Oral Interview. A formal interview may be conducted to analyze interpersonal skills, interest, and suitability of the candidate.

Medical Exam. This will usually only be performed once an applicant receives a conditional offer.

If successful in all of the above, a candidate will be hired to the department and will begin his or her career as a police officer.

Types of Training

Training to become a police officer is done in police academies. These trainings generally last between three to six months and include both classroom and hands-on instruction.

Classroom Instruction
Theoretical training in the classroom will include a wide variety of topics. Here are some examples of topics that will be covered:

– Federal, state, and municipal laws
– Legal processes
– Report writing
– Patrol procedures
– Accident and crime investigation
– Ethics and Integrity

– Communications
– Professionalism
– Stress management and prevention

Hands-On Instruction
There are also many several topics that may be covered in the practical trainings. Here are some examples:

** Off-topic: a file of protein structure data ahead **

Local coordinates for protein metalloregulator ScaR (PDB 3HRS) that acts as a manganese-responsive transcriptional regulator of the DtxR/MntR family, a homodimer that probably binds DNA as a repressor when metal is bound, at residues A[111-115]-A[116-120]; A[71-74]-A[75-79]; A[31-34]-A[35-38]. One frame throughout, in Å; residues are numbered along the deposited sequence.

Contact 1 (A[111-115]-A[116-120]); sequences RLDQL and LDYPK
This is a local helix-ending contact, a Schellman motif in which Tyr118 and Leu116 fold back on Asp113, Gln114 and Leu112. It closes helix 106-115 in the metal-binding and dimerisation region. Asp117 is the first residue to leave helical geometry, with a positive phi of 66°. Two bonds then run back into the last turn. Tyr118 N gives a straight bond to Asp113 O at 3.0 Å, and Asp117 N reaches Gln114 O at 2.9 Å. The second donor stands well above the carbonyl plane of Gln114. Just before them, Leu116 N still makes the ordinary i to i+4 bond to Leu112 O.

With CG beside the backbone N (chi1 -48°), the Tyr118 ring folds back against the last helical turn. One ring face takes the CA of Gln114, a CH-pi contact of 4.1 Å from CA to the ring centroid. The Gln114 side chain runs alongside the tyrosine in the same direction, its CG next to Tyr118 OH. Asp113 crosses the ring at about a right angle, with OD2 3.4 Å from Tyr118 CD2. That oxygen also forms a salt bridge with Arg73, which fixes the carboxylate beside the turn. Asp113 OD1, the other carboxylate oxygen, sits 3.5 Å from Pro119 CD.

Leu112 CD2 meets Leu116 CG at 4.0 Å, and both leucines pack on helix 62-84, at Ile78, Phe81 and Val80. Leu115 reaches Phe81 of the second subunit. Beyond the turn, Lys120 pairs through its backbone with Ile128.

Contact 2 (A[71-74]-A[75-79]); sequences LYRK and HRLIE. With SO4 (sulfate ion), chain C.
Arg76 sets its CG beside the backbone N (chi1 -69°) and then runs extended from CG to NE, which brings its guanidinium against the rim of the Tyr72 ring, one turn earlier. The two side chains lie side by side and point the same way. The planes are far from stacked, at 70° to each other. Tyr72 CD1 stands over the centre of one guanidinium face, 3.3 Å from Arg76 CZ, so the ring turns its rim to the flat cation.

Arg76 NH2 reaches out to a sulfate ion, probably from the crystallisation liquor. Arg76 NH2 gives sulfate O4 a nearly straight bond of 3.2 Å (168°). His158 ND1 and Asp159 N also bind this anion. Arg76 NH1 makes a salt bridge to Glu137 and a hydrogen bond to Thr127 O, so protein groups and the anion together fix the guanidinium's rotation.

– Traffic control
– Firearm and nonlethal weapon use
– Defensive tactics
– Use of force
– Emergency vehicle operations
– Basic First aid/ CPR
– Health and Fitness

At the end, participants will often undergo a field training, where they are partnered with a senior officer. This officer will serve as a mentor and will offer real-life training to the young recruit. Once completed, candidates will be able to successfully graduate from the academy.
Police Ranks.

Job Description / Responsibilities

Police officers have a wide variety of roles and responsibilities depending on rank, length of service, and level of training. These duties include but are not limited to the following:
 – Law enforcement

– Patrol assigned areas

– Respond to emergency calls